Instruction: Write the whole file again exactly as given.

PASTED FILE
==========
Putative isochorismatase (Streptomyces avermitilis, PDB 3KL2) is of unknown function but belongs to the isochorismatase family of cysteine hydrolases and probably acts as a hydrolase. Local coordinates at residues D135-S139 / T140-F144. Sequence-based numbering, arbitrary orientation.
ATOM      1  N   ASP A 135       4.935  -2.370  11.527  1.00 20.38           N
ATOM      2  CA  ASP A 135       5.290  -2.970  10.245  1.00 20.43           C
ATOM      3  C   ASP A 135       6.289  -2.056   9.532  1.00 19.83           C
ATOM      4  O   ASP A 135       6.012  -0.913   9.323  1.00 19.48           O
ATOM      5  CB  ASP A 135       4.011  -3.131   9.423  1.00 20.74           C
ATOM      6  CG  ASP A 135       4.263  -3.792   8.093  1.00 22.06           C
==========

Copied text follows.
Putative isochorismatase (Streptomyces avermitilis, PDB 3KL2) is of unknown function but belongs to the isochorismatase family of cysteine hydrolases and probably acts as a hydrolase. Local coordinates at residues D135-S139 / T140-F144. Sequence-based numbering, arbitrary orientation.
ATOM      1  N   ASP A 135       4.935  -2.370  11.527  1.00 20.38           N
ATOM      2  CA  ASP A 135       5.290  -2.970  10.245  1.00 20.43           C
ATOM      3  C   ASP A 135       6.289  -2.056   9.532  1.00 19.83           C
ATOM      4  O   ASP A 135       6.012  -0.913   9.323  1.00 19.48           O
ATOM      5  CB  ASP A 135       4.011  -3.131   9.423  1.00 20.74           C
ATOM      6  CG  ASP A 135       4.263  -3.792   8.093  1.00 22.06           C